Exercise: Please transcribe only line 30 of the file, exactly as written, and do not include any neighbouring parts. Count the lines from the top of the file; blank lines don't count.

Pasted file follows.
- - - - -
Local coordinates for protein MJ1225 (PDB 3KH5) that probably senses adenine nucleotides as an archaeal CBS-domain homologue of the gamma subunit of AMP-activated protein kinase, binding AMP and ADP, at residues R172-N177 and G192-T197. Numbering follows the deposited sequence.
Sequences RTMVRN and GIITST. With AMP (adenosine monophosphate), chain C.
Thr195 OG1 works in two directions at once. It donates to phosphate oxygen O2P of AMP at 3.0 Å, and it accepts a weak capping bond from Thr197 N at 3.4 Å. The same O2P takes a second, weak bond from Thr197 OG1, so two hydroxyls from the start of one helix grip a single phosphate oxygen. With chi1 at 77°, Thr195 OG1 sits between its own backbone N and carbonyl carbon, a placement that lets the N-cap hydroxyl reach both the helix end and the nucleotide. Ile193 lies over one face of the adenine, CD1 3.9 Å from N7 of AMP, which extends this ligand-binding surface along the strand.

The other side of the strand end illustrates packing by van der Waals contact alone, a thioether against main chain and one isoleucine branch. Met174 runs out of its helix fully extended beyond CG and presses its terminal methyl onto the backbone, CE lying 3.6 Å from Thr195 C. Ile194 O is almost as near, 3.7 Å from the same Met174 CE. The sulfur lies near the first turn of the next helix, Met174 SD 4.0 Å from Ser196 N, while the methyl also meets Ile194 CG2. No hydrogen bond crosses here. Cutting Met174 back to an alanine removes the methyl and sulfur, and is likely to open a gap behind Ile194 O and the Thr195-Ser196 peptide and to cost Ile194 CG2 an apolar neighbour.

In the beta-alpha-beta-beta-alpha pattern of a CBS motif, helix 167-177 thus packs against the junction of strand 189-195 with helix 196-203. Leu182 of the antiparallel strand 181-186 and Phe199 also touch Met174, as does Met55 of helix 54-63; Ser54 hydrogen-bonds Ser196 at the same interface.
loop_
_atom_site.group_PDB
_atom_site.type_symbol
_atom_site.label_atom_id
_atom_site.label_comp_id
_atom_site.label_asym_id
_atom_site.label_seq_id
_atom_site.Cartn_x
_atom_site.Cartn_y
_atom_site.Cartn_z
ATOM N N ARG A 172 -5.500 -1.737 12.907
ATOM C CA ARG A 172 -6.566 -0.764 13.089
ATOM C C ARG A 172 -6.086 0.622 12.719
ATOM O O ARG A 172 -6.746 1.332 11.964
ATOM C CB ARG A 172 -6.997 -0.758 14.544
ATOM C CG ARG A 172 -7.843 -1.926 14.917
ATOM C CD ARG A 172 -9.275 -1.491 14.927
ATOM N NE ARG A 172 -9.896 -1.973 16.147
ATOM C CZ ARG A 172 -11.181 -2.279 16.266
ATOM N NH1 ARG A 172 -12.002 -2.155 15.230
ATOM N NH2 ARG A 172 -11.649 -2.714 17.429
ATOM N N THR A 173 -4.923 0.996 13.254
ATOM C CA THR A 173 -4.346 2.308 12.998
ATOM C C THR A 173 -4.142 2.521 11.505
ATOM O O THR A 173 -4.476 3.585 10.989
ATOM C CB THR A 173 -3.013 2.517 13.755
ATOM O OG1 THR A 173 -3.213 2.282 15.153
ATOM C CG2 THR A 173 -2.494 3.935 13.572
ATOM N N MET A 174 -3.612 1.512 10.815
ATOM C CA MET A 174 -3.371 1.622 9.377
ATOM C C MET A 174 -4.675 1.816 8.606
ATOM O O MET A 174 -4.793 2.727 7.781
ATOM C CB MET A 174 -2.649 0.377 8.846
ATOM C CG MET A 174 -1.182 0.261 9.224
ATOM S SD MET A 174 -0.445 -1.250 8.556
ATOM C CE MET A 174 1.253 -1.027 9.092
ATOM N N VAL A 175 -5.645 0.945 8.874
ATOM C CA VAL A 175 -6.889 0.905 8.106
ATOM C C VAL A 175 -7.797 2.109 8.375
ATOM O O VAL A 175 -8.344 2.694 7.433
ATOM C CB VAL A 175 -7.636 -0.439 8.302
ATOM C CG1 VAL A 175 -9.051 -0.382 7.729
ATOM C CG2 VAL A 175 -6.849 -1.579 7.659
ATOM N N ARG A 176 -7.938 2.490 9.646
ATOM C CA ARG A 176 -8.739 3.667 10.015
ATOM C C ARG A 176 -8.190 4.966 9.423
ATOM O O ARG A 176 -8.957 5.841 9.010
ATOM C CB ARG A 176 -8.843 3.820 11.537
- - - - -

ATOM O O THR A 173 -4.476 3.585 10.989